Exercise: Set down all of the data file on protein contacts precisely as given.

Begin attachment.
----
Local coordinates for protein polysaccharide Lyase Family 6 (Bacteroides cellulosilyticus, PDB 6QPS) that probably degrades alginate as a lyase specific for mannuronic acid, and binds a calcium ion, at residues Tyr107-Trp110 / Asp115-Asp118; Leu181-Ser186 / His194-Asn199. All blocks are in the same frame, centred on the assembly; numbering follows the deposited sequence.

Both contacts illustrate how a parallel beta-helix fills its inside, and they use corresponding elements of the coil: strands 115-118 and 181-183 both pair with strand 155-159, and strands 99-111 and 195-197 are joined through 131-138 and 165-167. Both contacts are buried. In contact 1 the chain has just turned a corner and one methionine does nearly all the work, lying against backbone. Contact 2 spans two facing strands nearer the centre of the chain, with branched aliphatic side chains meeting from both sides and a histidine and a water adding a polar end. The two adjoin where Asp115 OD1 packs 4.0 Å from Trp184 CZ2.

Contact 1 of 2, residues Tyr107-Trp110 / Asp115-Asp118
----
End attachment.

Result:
Local coordinates for protein polysaccharide Lyase Family 6 (Bacteroides cellulosilyticus, PDB 6QPS) that probably degrades alginate as a lyase specific for mannuronic acid, and binds a calcium ion, at residues Tyr107-Trp110 / Asp115-Asp118; Leu181-Ser186 / His194-Asn199. All blocks are in the same frame, centred on the assembly; numbering follows the deposited sequence.

Both contacts illustrate how a parallel beta-helix fills its inside, and they use corresponding elements of the coil: strands 115-118 and 181-183 both pair with strand 155-159, and strands 99-111 and 195-197 are joined through 131-138 and 165-167. Both contacts are buried. In contact 1 the chain has just turned a corner and one methionine does nearly all the work, lying against backbone. Contact 2 spans two facing strands nearer the centre of the chain, with branched aliphatic side chains meeting from both sides and a histidine and a water adding a polar end. The two adjoin where Asp115 OD1 packs 4.0 Å from Trp184 CZ2.

Contact 1 of 2, residues Tyr107-Trp110 / Asp115-Asp118